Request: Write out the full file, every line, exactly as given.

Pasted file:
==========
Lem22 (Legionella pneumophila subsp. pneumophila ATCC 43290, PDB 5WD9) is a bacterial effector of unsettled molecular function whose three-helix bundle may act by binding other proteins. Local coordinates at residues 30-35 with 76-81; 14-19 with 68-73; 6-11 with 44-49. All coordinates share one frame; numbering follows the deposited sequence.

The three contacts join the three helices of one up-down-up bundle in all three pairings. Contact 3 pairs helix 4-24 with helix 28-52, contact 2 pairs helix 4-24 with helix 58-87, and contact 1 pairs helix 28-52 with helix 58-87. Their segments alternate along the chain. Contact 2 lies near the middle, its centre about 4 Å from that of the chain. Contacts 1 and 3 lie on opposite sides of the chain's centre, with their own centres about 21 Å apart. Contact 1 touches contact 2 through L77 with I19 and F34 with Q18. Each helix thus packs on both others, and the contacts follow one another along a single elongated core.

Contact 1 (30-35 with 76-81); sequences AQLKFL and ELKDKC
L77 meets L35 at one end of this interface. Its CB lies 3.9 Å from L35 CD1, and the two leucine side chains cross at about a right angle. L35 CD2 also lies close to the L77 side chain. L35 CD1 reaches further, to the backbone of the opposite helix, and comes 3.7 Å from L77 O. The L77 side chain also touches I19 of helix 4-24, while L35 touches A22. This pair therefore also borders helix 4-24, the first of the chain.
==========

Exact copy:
Lem22 (Legionella pneumophila subsp. pneumophila ATCC 43290, PDB 5WD9) is a bacterial effector of unsettled molecular function whose three-helix bundle may act by binding other proteins. Local coordinates at residues 30-35 with 76-81; 14-19 with 68-73; 6-11 with 44-49. All coordinates share one frame; numbering follows the deposited sequence.

The three contacts join the three helices of one up-down-up bundle in all three pairings. Contact 3 pairs helix 4-24 with helix 28-52, contact 2 pairs helix 4-24 with helix 58-87, and contact 1 pairs helix 28-52 with helix 58-87. Their segments alternate along the chain. Contact 2 lies near the middle, its centre about 4 Å from that of the chain. Contacts 1 and 3 lie on opposite sides of the chain's centre, with their own centres about 21 Å apart. Contact 1 touches contact 2 through L77 with I19 and F34 with Q18. Each helix thus packs on both others, and the contacts follow one another along a single elongated core.

Contact 1 (30-35 with 76-81); sequences AQLKFL and ELKDKC
L77 meets L35 at one end of this interface. Its CB lies 3.9 Å from L35 CD1, and the two leucine side chains cross at about a right angle. L35 CD2 also lies close to the L77 side chain. L35 CD1 reaches further, to the backbone of the opposite helix, and comes 3.7 Å from L77 O. The L77 side chain also touches I19 of helix 4-24, while L35 touches A22. This pair therefore also borders helix 4-24, the first of the chain.